• How do you think you can become a better person by dealing with this challenge?
  • Challenge. People with hardiness see the problem as a challenge, an opportunity to learn and grow. Because they are committed to a life of meaning and purpose, they see the challenge, the tough times, as an opportunity to move toward the ultimate goals of their values and purpose. You can help instill a sense of challenge in your children with comments like:
    • What can we learn from this situation?
    • That did not work out the way we/you wanted. But we did learn that….
    • How can you use what you learned in this situation to grow stronger? To bring your life more in line with your values?
    • How can you communicate you values and priorities effectively during this tough time (problem, conflict, etc.)?
    • Remember other times when you overcame problems even when it was hard?
  • Control. Control refers to our belief in our own agency, our influence in the situation or our ability to choose our response. It is the opposite of powerlessness. It combines with a sense of challenge to see what aspects of the stressful situations we have influence over and then seeks to exert that influence to create a positive change. We can help our children grow an appropriate sense of control by asking:
    • What are your options?
    • What will you do now?
    • What parts of this situation can you change?
    • There are a lot of contributors to this situation. Which ones are within your power to change?
    • What mistakes did you make? How will you do it differently next time?
    • How can you improve this situation? Or make this problem better?

Simple questions that can help your child develop hardiness over time…and reap the benefits of growing into a hardy adult.

Nurture Your Child’s Success in School

I hate to say it, but report cards are not a very good measure of school success. We want our children to learn so much more in school than how to regurgitate enough information to get an “A” on their report card. We want them to develop a joy for learning. We want them to learn how to think independently and to ask insightful questions. We want them to develop a sense of competence. We want them to learn the social skills necessary to become successful in the workforce. And, we want them to develop an intrinsic motivation to learn and grow. Those traits would reveal a child’s success in school. An “A” on the report card just doesn’t reflect all these skills. In fact, pushing for good grades can even undermine this deeper success. Pushing for good grades can devalue the process of learning the skills of life and replace it with a crazed obsession to achieve the end product of an “A” without really learning anything. This anxious effort for an end product can crush the intrinsic motivators inherent in our children, motivators like curiosity, and a desire for competence. It can limit our children’s sense of mastery and leave them feeling anxious, unsuccessful, and less competent to meet the challenges of the world after high school.

If that’s the case, what can a parent do? If grades alone don’t reflect success in school, what does? How can I nurture school success if I don’t push for good grades? Good question. Let me offer a few suggestions.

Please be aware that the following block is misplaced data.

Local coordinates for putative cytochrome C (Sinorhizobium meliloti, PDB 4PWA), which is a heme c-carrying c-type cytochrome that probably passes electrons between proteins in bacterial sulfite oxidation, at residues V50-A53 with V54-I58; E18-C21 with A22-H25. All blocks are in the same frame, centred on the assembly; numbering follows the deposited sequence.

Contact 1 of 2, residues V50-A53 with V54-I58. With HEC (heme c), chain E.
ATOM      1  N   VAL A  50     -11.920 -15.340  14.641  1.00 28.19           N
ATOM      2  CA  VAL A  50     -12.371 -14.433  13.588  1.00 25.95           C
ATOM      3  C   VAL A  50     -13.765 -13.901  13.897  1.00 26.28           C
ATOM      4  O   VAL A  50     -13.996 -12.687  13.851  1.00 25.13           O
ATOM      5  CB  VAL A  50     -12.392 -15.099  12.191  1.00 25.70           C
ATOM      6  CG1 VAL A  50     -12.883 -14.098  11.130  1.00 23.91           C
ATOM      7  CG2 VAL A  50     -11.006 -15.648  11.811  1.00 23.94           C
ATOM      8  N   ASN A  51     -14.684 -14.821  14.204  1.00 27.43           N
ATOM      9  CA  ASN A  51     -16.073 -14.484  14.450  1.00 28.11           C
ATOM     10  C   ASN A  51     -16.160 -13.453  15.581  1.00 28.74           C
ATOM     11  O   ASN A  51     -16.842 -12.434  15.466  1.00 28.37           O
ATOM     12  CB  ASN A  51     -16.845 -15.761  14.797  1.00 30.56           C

• Determine your priorities. What do you really want your child to learn in school and life? What are your educational priorities? Do you really want them to simply recall the dates of Lincoln’s assassination or to develop a compassion for people as well? Which is more important for your child to know: the formulas of calculus or the social skills that will bring them success in the world of work? What Do You Really Want for Your Children? Once you know your priorities, you can encourage the types of learning that reflect your priorities.
  • Celebrate effort. Don’t get me wrong. Grades still have their place. However, if we focus on the end goal of the grade, our children miss out on the real precursor of successful learning—effort. Effort is what contributes to good grades. So, acknowledge & celebrate effort. (Learn more here.)
  • Enjoy the content. Do your best to make learning fun. Don’t focus on the dates or the dry facts alone. Pack the dates and dry facts with stories of the funny, the inspirational, the humane. I love the stories that show the inspiration of heroic acts amid tragedy or the acts of love in situations filled with hate. For math, I like to celebrate Pi day with various pies. Or, talk about the Fibonacci numbers and enjoy Fibonacci in music. For history, discover the Righteous Among the Nations (you can read some of these stories here) and the funny stories as well as the successes of various presidents (For one example, consider William Howard Taft). Make learning fun. Teach your child to enjoy the content. Your creativity is the only limit to how you do this. 
  • Model learning. Children learn much more from the example of their parents’ lives than they learn from their parents’ words and directives. So, what are YOU learning? You can learn something for work or something unrelated to work. Learn a language. Take a class in photography. Take instrumental lessons. Whatever you might enjoy, use it to model learning. And as you learn, talk to your children about the excitement, the struggles, and the joys of learning new things.